Search the Site
Create a Site
Read the News
Whats On

Sloe Gin

By the pricking of my sloesÖ..

You will need: 1 litre gin per batch. 1kg of sloes. Caster sugar (see notes for quantity)

Iíve made sloe gin most years since moving back to the countryside in 2003, but Iím not sure I have mastered it as yet. Perhaps regard this as a shortcut along the way to perfecting your own batch to your own taste, so more signpost than recipe.

Around Swerford sloes are abundant. This is particularly true if you live in The Griffin as we have plenty in the back garden. For the rest of you the Wigginton road has a good supply, but the footpath from Cradle Farm over to the Swan in Wigginton has a huge crop this Autumn. If you can time your harvest to a weekend lunchtime, Lynne does keep a decent pint.

For each 1 litre bottle of gin, you will need about 1kg of sloes (I was never taught imperial weights and measures at school, sorry). Pick carefully, the thorns are sharp, and pick after the frost if you can as this helps with flavour. No issues this year, but in warmer autumns I have had to revert to the freezer.

Wash your sloes, towel dry in a clean tea cloth. Place in a bowl and then decide on how best to prepare them Ė your objective is the break the skin on each sloe. Some prick each one individually with a needle, but I tend do go in with a fork frenzy (think Janet Leigh in the shower) until I think Iíve hit each one. For good measure I then bash them some more with the end of a rolling pin.

Slide the sloes into a wide neck Kilner jar or similar (available at Gills) and pour the gin over the top. Then you need to add caster sugar and again itís decision time.

I started with a 500g recipe, but found that a bit sweet, although my aging Mother does ask for seconds. 100g of sugar makes for a tart aperitif, 250g is better and more drinkable, but I now settle on around 300-350g and drink later in the evening. I recommend experimentation.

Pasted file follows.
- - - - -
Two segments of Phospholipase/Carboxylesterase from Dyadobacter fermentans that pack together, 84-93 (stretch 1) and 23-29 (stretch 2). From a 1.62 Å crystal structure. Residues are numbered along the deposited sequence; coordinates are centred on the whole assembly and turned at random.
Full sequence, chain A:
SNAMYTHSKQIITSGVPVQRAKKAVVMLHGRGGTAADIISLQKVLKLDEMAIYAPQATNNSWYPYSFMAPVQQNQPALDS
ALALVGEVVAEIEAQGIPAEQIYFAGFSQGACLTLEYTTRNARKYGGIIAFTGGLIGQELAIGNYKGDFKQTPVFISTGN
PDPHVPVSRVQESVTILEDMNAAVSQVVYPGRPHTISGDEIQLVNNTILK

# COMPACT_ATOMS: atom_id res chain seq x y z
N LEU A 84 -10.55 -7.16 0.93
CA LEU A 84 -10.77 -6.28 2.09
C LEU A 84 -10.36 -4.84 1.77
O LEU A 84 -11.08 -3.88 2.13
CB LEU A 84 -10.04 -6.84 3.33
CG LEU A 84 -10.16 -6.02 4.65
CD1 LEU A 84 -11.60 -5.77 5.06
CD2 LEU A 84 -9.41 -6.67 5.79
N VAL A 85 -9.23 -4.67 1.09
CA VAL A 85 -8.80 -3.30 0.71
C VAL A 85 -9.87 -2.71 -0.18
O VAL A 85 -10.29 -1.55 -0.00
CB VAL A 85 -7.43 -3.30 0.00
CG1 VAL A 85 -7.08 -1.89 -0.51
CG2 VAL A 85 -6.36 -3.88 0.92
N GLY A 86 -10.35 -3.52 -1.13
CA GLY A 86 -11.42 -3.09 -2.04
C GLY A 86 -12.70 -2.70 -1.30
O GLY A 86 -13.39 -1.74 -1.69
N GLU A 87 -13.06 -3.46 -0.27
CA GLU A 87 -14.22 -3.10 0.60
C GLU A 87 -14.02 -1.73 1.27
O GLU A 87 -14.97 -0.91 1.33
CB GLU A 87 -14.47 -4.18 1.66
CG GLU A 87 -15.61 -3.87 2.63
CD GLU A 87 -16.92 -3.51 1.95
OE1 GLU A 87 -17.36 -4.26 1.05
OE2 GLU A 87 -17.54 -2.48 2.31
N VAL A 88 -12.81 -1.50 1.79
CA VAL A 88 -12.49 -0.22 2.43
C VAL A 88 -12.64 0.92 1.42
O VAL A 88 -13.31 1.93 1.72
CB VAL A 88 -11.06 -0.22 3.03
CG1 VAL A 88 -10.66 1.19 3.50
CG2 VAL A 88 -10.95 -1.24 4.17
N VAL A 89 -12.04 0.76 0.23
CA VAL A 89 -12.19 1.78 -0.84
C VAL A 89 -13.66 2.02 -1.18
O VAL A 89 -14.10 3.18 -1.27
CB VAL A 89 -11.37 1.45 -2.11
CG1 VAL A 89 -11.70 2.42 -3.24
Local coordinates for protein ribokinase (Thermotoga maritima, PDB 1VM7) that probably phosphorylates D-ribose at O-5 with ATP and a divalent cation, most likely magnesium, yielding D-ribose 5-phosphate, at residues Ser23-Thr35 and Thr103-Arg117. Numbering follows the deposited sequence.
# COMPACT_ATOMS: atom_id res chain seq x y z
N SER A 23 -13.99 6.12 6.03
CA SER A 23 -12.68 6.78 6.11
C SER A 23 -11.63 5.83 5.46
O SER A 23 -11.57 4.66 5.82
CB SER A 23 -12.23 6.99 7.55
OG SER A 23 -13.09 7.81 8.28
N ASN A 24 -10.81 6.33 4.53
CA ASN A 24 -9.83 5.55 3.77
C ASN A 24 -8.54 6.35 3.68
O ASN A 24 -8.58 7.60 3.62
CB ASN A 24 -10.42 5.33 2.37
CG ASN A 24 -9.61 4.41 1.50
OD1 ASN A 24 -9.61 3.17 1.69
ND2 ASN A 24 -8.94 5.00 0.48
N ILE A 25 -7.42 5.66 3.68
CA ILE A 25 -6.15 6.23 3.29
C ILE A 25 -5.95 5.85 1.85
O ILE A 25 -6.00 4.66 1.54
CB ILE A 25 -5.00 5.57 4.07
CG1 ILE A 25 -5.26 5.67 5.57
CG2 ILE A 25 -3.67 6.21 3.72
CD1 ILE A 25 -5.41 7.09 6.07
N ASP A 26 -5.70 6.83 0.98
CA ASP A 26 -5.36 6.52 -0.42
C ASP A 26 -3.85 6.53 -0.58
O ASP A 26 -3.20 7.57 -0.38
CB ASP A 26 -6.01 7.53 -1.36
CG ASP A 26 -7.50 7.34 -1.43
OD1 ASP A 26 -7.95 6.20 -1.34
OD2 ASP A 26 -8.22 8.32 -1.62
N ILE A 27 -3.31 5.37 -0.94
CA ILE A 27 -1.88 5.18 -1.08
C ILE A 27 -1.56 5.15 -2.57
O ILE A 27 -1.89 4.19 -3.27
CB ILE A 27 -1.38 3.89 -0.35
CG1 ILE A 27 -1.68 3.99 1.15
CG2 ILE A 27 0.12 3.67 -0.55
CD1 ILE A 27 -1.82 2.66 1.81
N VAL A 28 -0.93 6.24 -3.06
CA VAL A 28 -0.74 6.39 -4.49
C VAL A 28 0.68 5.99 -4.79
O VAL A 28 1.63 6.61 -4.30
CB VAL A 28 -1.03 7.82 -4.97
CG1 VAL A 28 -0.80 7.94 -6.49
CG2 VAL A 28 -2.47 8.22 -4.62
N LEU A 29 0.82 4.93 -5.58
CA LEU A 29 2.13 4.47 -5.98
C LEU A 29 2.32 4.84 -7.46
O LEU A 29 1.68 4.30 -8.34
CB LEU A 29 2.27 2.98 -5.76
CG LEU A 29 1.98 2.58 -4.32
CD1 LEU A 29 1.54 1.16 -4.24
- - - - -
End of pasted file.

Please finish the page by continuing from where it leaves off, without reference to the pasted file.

With the sugar added, seal the Kilner and give it a good shake. Store in cooler cupboard. Shake every day for a fortnight, then once a week for 12-15 weeks. You should see it develop into a deep red liquid and note all the sugar dissolved from the bottom of the jar.

After the shaking period distil to clean bottles (you can use the original gin bottle of course, but also smaller decorative bottle if you are going to make presents). I sieve mine with some muslin cloth to remove the finer debris, although youíll always have a few mm left at the bottom of each bottle.

This last stage is critical and not easy. Leave it for a year before drinking. At least a year. It settles further in the bottle and the result is clear, sweet (to your taste) and delicious.

A couple of final points. The berries will be infused with gin/sugar after the bottling process Ė I did wonder if they would go well with dark chocolate, but admit Iíve not explored this much until this season. Ask me again at Easter. Second, that nice Nigel Slater says you can use sloe gin to enhance sauces and gravy, particularly for game dishes. As a vegetarian these last 20 odd years, I cannot confirm this, but thought Iíd mention it all the sameÖ

Ian Heath The Griffin House

Graphic version of this page